Mr. Goode is the Chairman of Titan Distribution LLC, an Elkhart, Indiana company, that offers consulting and distribution services related to structural adhesives, and has held that position since 2004. He was previously employed at Arthur Andersen LLP ("Andersen") for 29 years, including 11 years as the managing partner of its West Michigan practice, until his retirement in 2001. He is currently a director and Chairman of the Audit Committee at Universal Forest Products, Inc.
As an audit committee financial expert, Mr. Goode provides the Board with financial reporting and accounting expertise. His many years of public accounting experience provided Mr. Goode the opportunity to work with a great variety of small and large companies, including public companies, in a broad array of industries (including automotive and technology companies). Such experience allows Mr. Goode to provide excellent perspective to the Board. Mr. Goode has affirmatively been identified as an independent director by the Board of Directors and as an audit committee financial expert. He is the Chairman of the Company's Audit and Compensation Committees, and serves on the Company's Nominating and Corporate Governance Committee.

Pete Hoekstra (63)
  Director since 2013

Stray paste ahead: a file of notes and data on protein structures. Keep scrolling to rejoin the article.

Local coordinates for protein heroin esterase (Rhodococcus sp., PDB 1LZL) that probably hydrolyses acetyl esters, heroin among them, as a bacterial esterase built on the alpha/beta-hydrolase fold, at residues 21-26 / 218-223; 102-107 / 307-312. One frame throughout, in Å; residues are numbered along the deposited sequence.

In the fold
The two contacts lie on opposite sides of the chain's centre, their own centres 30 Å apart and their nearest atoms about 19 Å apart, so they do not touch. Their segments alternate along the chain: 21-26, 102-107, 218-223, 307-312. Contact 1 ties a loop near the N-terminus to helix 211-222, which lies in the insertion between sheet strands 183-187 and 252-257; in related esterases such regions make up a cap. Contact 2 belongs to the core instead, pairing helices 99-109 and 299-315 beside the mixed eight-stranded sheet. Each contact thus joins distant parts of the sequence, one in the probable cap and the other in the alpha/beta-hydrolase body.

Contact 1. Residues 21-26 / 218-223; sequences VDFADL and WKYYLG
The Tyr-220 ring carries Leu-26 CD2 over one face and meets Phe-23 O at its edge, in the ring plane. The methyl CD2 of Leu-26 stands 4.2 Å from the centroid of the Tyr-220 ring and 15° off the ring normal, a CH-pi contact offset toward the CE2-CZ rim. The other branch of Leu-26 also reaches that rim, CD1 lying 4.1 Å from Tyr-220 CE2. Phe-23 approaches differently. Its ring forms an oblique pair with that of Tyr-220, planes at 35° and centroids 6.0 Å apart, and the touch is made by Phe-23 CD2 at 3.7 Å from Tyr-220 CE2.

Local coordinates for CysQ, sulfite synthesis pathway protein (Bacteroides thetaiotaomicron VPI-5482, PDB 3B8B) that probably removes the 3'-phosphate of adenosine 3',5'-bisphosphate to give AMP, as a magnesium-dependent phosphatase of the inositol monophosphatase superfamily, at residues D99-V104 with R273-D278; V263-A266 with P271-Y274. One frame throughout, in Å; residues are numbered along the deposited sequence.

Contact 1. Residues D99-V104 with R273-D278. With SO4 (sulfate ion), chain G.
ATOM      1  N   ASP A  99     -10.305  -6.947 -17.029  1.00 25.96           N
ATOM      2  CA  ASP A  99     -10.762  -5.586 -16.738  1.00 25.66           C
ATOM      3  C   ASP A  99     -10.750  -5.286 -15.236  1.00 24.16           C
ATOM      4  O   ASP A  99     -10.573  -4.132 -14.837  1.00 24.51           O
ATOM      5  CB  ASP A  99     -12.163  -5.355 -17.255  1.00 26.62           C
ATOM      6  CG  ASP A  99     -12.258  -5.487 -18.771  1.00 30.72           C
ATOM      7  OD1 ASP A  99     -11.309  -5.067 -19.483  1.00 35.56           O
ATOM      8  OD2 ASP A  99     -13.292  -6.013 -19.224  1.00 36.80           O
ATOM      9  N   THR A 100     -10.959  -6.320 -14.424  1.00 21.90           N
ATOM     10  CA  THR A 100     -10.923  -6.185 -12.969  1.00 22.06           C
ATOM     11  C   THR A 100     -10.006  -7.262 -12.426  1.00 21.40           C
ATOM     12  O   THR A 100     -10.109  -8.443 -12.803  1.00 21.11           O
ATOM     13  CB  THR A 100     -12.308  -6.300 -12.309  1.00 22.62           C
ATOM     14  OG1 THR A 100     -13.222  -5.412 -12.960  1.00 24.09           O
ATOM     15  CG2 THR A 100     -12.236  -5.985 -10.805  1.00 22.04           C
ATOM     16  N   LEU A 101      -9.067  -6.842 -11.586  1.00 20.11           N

Mr. Hoekstra serves as a senior director at Greenberg Traurig LLP in the firm’s Government Law and Policy Group, where he provides business consulting in public policy, Congressional investigations, cyber security and data privacy solutions, government contracts, and government law and strategy. From 2011 to 2014, Mr. Hoekstra served as a senior adviser at Dickstein Shapiro LLP in that firm's Public Policy and Law Practice, providing business consulting. He served in the United States Congress for 18 years, representing Michigan’s 2nd Congressional District from 1993 to 2011, and is in rare company as a former U.S. Congressman with experience as a Fortune 500 business executive. Before his election to Congress, he worked at Herman Miller, Inc. for 15 years, becoming vice president of marketing at the Zeeland, Michigan-based office furniture manufacturer during a period when that company's revenues grew approximately 800%. At Herman Miller, Mr. Hoekstra worked in product development, product management, and dealer development as he rose through the ranks. Mr. Hoekstra provides the Board with a unique blend of expertise and perspective on the global marketplace and public policy implications. Mr. Hoekstra has affirmatively been identified as an independent director by the Board of Directors.